This robotic 3D winding machine can make complex parts, easily
31 July 2018
A cutting edge machine that winds carbon fibre into lightweight parts for automotive and aerospace has been developed by Cygnet Texkimp & The University of Manchester.
The 3D Winder is the world’s first robotic 3D winding machine capable of making complex parts such as fuel pipes, cant rails and aeroplane wing spars. It can also be adapted to produce components for other markets including wind blades for the energy sector.
It is the result of a two-year Innovate UK Knowledge Transfer Partnership (KTP) between the Northwich-based manufacturer and The University of Manchester’s School of Materials to develop a new way of manufacturing composite components cost-effectively in high volumes and at high speeds.
The machine is based on the 9-axis robotic winding concept first developed by the University’s Professor Prasad Potluri and uses a technique known as filament winding. It works by laying down carbon fibres much more quickly than traditional methods such as braiding and weaving, with trials showing it has the potential to wind an aircraft spar in just a few minutes.
As part of the KTP, the technology was further developed at Cygnet Texkimp’s R&D centre where the internationally-renowned fibre processing specialist designs and builds machines that convert raw fibres including carbon fibre into useful advanced materials and end products for the worldwide automotive, aerospace, wind energy, oil and gas and sporting goods sectors.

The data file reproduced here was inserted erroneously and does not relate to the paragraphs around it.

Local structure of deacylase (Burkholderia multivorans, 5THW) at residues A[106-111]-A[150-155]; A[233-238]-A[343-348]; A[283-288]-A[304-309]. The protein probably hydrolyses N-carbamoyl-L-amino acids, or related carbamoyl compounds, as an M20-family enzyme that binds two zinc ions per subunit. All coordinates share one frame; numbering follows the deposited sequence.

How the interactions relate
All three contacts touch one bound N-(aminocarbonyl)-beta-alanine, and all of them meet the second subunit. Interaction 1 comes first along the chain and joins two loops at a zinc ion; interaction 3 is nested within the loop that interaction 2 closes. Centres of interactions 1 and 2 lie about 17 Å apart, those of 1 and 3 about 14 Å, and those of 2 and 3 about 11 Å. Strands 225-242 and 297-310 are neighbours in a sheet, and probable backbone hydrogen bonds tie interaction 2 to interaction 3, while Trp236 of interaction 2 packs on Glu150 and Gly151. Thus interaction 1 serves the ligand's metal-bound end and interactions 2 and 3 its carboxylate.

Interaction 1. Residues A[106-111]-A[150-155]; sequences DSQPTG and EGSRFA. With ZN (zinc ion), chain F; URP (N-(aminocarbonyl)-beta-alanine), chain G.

Cygnet Texkimp and the University appointed PhD graduate and composites academic Dr Yan Liu as KTP Associate and lead researcher on the project. This was so successful that Yan has now accepted a permanent role in Cygnet Texkimp’s R&D centre.
The company is now using a production-scale version of the 3D Winder to carry out advanced trials with international part manufacturers including the creator of lightweight carbon fibre structural components for the high-end automotive market, and one of the world’s leading automotive wheel manufacturers.
Luke Vardy, Managing Director of Cygnet Texkimp, said:
“The 3D Winder revolutionises what the composites industry can achieve with winding. It offers compelling benefits to high-volume manufacturers in terms of cost and speed of manufacture, as well as the strength, uniformity and repeatability of the finished product.
“We’re standing on the threshold of a new generation of lightweight, fuel-efficient motorcars and aeroplanes, where demand for greater fuel efficiency and lower emissions is driving the need for better ways of producing and using intelligent materials such as carbon fibre composites. Our long-term objective is to see this technology adopted as a conventional way to produce composite parts throughout the world.
“Our achievements in partnership with The University of Manchester are a great example of the sort of pioneering work the British engineering and manufacturing industry is doing all the time. It’s also an illustration of the strength of knowledge and ambition we have right here in the North West, which is home to one of the most advanced and experienced composites technology hubs in the world.”